Thursday, September 20, 2018

5 Mile Campsite - Autumn Photo Essay - 9/20/18

North Loop to Charleston Peak

North Loop leaving Cave Spring

Trail Canyon Trail

Leaving the Trail Canyon Trailhead

Panorama from North Loop above Trail Canyon Saddle


Heading to Cave Spring
 Every year, one of the best hikes during the change of the season from summer to fall is the North Loop up from Trail Canyon. There is a very large grove of aspens around 2.75 miles from the trailhead; beginning just after Cave Spring. Of course there are many aspens that spread out over the entire hike up that accentuate the beauty of the surrounding limestone / dolomite mountains. Today, nine hikers started at Trail Canyon and hiked 5 miles up to a large campsite that is often used by backpackers choosing to do Charleston Peak in two days.

Almost to Cave Spring

Washing Sticks at Cave Spring (... it's a thing!)

Aspen Lined North Loop

Switchback within Aspens

Color near Wall Corner

Nine Hikers

Fall Color in Kyle Canyon (both sides!)
 This was a particularly strong gathering of club members and I believe there was a race from the trailhead to the Trail Canyon saddle! I did not ... er ... could not participate! However, by the time I reached the saddle, I believe the group had rested up and wanted to enjoy the color that was to come. We settled into a "normal" pace and we hiked up the mountain; stopping for photos often. Just wanted to say, our entire hike time of 5 hours was the same as last year's time and 1/2 hour less than the year before. Just sayin' kiddos.

Setsuko at 4.25 Mile Cliff Overlook


Charleston Peak from Big Falls Overlook

5 Mile Campsite Lee Canyon Overlook

Enjoying a Break at 5 Mile Campsite

Returning to Roots Corner

Nearing Mummy Junction
 We made it to the campsite and took our break. Soon, we started down. The trip down took less time but a few more photos still had to be taken. When we reached the Trail Canyon saddle, I couldn't hold them back any longer! The downhill race was on! Hey, it's all good. Just take care of yourselves, kids. It was an absolutely gorgeous day in the mountains at the peak of the autumn color. What's not to like? Love you guys!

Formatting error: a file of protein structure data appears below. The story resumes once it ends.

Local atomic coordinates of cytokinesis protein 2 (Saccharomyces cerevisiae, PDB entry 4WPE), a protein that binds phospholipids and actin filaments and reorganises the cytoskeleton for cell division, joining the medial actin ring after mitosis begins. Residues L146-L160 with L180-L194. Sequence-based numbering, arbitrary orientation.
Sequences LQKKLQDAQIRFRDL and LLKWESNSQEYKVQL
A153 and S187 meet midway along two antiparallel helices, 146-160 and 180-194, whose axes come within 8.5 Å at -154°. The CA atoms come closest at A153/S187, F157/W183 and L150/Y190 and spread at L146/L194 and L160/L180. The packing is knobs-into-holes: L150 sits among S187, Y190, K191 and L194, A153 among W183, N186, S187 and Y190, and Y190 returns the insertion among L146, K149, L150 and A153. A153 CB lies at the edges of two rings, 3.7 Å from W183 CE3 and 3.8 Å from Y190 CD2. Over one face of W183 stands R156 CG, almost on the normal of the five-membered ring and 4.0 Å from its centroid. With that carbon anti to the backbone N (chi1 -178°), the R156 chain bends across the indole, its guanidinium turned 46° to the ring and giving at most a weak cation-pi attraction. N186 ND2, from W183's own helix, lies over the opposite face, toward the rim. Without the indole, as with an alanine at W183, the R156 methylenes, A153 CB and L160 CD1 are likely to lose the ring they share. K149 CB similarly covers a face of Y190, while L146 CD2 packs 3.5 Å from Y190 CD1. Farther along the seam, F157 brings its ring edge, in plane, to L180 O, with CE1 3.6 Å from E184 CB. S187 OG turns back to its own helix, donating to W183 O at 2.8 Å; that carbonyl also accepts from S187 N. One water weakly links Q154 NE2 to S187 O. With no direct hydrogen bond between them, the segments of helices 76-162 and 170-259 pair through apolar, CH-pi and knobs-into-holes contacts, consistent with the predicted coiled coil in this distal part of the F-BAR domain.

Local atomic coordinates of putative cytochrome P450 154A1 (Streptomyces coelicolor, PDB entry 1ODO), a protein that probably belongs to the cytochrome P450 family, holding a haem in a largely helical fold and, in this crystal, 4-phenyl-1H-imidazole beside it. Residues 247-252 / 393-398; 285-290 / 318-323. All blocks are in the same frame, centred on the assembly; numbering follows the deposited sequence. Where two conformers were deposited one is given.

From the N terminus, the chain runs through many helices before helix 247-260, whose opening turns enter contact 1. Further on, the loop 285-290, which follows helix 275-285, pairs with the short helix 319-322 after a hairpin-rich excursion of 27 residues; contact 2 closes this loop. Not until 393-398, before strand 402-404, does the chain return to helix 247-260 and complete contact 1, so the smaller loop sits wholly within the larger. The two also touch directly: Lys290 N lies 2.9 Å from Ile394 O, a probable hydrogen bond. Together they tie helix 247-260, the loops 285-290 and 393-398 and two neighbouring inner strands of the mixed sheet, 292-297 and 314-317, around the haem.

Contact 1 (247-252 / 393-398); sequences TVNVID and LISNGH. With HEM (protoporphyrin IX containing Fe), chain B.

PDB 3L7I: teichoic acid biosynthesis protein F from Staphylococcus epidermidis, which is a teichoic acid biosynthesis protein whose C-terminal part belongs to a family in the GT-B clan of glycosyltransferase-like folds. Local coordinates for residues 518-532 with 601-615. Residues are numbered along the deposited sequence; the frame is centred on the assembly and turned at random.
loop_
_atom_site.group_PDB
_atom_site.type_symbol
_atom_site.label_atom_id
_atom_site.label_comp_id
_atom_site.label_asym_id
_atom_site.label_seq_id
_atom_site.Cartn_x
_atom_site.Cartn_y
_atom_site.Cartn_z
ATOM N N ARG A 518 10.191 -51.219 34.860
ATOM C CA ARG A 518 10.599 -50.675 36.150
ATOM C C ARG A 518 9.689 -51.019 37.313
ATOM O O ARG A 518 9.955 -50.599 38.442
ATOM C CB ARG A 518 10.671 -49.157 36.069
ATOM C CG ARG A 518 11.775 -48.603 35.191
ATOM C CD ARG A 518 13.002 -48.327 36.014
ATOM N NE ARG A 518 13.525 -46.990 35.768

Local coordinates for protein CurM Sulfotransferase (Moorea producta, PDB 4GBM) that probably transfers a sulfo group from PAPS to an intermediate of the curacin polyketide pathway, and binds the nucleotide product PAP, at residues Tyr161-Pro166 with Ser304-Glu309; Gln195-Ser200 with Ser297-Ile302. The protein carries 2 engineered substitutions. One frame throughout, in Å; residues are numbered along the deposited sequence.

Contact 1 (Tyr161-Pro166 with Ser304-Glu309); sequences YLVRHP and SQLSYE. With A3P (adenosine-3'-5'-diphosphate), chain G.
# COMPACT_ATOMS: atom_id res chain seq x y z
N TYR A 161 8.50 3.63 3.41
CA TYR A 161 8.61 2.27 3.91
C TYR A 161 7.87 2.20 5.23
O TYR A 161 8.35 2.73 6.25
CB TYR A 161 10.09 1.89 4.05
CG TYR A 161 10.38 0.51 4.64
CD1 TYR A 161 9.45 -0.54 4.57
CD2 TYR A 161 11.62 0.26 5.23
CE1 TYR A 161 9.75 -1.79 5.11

10 miles; 3000 feet elevation gain; 5 hours

Mummy Scree Field in Distance

Return down Aspen Lined Switchbacks

Heading back to Cave Spring

Unbelievable Color Display

Arrival at Cave Spring ... again

Hiking down Trail Canyon

Tuesday, September 18, 2018

Black & White Sisters - 9/18/18

Archive Photo of Black & White Sisters (2015)

Black Sister as seen from the Ascent

Tough Ascent Wash (Keep Smiling!)
 Eleven hikers drove out Macks Canyon Road to the Sisters Spur Road and parked. (Must remember to start up the road until you reach the correct wash!) At the trail marker placed at a wash junction next to a ponderosa, we turned to the left to hike up a pine cone filled wash. Although this wash is not as steep as the final climb, it is a tough climb. We turned to the right onto a vague trail that follows the approach ridge. Take note of the landmark tree at the end of the ridge before you start the final very steep climb up to the ridge above. Then go and meet Black Sister; White Sister is a small rise next to her. For a more detailed description of the hike, see one of the previous blogs on this site. Great people!

4 miles; 1650 feet elevation gain; 2.5 hours

Hiking the Approach Ridge

At the base of Black Sister

Hikers on Black Sister with a View

Sunday, September 16, 2018

Kyle Canyon Escarpment Loop - 9/15/18

Charleston Peak view from atop the Kyle Canyon Escarpment

View from Escarpment to Resort

Rabbitbrush in Full Bloom

Arriving at the Spring Mountains Gateway Visitor Center
The Spring Mountains Gateway Visitor Center opened in the spring of 2015. At that time, the park service handed out a map of trails. Some of these trails were new to us and the Escarpment Trail was one of them. Looking back at the first time we hiked this trail, it was clear that everything was fresh and new. The landscaping was clean and trimmed behind the visitor center. Now, after an especially monsoon-filled summer, there are several washouts that will have to be repaired. Also, we found a couple of places where the bushes needed trimming along the old golf cart path.

Descent into Kyle Canyon
These places in disrepair didn't bother us but since this is the "gateway" to visitors and tourists from afar, it would probably behoove the park to clean up its act! In their defense, they are already doing a lot of roadwork along the park's paved roads to clean up the mess that the summer storms left us.